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Into the Sunset

One of the greatest technological revolutions of the modern era is ending this month, most likely with a shrug. It is of arguably elegant significance that the nation’s transition to digital broadcasting concluded amid a greater metamorphosis that ultimately overshadowed it.

One could posit coincidence, but I think not. The digital revolution was not incongruous; it touched nearly everything about the culture. Hindsight should be interesting…

It was 2009, nearly a year into the financial meltdown that forever altered America. Billions in abstract currency simply disappeared. Mass delusion about property values marginalized auto manufacturing, one of the remaining bastions of the Industrial Age.

The country was already in the throes of digital anarchy. The Internet enabled the exchange of aural and visual content to the degree that few could think fast enough to salvage the traditional vehicles—literal and figurative. The music industry imploded. Newspaper empires caved in. TV shows populated the Web.

The world tilted into the Information Age like a balsa boat plunging into the Middle Fork of the Salmon River. No one knew exactly where it was going, or how feral the ride would become. They just paddled for dear life, setting up Web pages on Facebook, Linkedin, Plaxo, Twitter, MySpace, YouTube, etc., all of which yielded a modicum of attention but no immediate return on investment.

Meanwhile, a 20-plus year effort to overhaul the nation’s most ubiquitous and complex communications system was quietly completed. Born of political intrigue, the DTV transition drove technological development previously considered impossible. It represented an archetype for how a technology transmuted an industry. Because of an equation cooked up in laboratory at General Instrument, TV would never again develop in a finite number of directions. Businesses rose and fell around it, some defining its direction, others chasing. The Holy Grail was high-definition television. It was multicasting. It was mobile broadcasting. It was multiplatform distribution. It was 3DTV. It was time- and place-shifted, citizen acquired, social media mash-up.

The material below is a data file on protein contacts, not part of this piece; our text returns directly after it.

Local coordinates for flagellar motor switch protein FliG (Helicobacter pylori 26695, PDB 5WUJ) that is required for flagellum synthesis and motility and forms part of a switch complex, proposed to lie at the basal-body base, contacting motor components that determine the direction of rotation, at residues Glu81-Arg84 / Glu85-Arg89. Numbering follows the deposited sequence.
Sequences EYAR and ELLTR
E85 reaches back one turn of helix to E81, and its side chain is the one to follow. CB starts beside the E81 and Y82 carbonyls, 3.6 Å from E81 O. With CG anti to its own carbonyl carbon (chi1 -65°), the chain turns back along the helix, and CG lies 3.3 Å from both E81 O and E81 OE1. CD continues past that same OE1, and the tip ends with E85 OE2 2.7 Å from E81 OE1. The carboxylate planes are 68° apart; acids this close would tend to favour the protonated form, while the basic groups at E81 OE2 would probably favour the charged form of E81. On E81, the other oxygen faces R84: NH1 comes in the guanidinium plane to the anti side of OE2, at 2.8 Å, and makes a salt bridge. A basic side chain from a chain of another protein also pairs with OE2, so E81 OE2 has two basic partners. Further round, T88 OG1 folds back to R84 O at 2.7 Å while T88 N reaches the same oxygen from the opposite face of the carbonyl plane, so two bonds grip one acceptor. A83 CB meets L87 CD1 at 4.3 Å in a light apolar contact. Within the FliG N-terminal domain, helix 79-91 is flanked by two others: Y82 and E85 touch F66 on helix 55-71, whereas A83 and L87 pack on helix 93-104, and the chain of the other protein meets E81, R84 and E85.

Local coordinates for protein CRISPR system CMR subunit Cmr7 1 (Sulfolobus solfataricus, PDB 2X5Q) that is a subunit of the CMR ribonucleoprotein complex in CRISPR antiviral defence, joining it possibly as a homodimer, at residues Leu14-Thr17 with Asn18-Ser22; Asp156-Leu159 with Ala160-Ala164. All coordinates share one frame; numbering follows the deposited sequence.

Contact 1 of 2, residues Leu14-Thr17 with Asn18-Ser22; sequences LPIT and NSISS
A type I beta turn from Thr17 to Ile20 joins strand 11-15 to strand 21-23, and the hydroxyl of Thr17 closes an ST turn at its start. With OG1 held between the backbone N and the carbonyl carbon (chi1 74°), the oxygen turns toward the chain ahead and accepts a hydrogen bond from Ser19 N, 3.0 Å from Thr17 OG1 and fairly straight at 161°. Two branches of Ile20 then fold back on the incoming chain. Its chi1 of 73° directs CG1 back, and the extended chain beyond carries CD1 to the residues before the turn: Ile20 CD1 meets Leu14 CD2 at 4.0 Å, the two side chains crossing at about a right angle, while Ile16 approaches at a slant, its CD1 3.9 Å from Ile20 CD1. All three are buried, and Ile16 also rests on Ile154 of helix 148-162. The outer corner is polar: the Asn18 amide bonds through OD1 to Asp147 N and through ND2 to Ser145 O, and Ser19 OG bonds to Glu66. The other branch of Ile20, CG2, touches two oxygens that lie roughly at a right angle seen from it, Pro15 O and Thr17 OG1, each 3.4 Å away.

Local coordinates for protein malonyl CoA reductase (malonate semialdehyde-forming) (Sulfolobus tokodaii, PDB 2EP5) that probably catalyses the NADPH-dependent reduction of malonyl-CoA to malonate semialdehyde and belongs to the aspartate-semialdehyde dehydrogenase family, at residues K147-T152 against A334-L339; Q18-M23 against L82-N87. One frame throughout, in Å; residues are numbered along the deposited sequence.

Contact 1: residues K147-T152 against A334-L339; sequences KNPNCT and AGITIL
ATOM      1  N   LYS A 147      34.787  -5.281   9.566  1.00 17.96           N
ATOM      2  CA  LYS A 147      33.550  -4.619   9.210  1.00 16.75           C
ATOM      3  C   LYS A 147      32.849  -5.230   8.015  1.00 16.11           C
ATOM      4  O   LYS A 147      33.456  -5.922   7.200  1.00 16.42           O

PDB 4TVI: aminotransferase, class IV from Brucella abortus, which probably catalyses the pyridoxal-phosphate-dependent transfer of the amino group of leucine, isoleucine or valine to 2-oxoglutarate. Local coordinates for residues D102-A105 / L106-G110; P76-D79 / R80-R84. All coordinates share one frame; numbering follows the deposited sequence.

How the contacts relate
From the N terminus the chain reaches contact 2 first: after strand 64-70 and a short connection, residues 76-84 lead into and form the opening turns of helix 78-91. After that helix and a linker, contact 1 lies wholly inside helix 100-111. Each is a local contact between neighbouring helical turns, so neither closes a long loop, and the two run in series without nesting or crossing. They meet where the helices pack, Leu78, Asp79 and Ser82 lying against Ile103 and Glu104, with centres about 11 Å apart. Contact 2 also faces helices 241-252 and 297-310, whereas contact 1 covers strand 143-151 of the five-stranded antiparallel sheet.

It was nearly impossible to monetize adequately. It matured between one generation suckled on trading media content and another without work. The single most marketable aspect of the new system had been virtually overlooked. Its basic and most remarkable attributes could be had for free, though people had grown accustomed to paying for it, like buying apples at the store from 1,200 miles away when there was a tree in the back yard. And while they did so, a new class of devices was released into the television spectrum, further attenuating the possibility of a free service Renaissance.

The television business survived its own catharsis, but was never again uniform. Mobile thrived in some areas, traditional broadcasting in others. The financial contribution of the auto industry would slowly be replaced by a more diverse and sustainable revenue stream, though nothing about the industry would ever again be as concentrated—except for its ownership.

The DTV transition ended to inconspicuous fanfare on June 12, 2009. It would be many years before historians were to fully document the magnitude of its impact.

– Deborah McAdams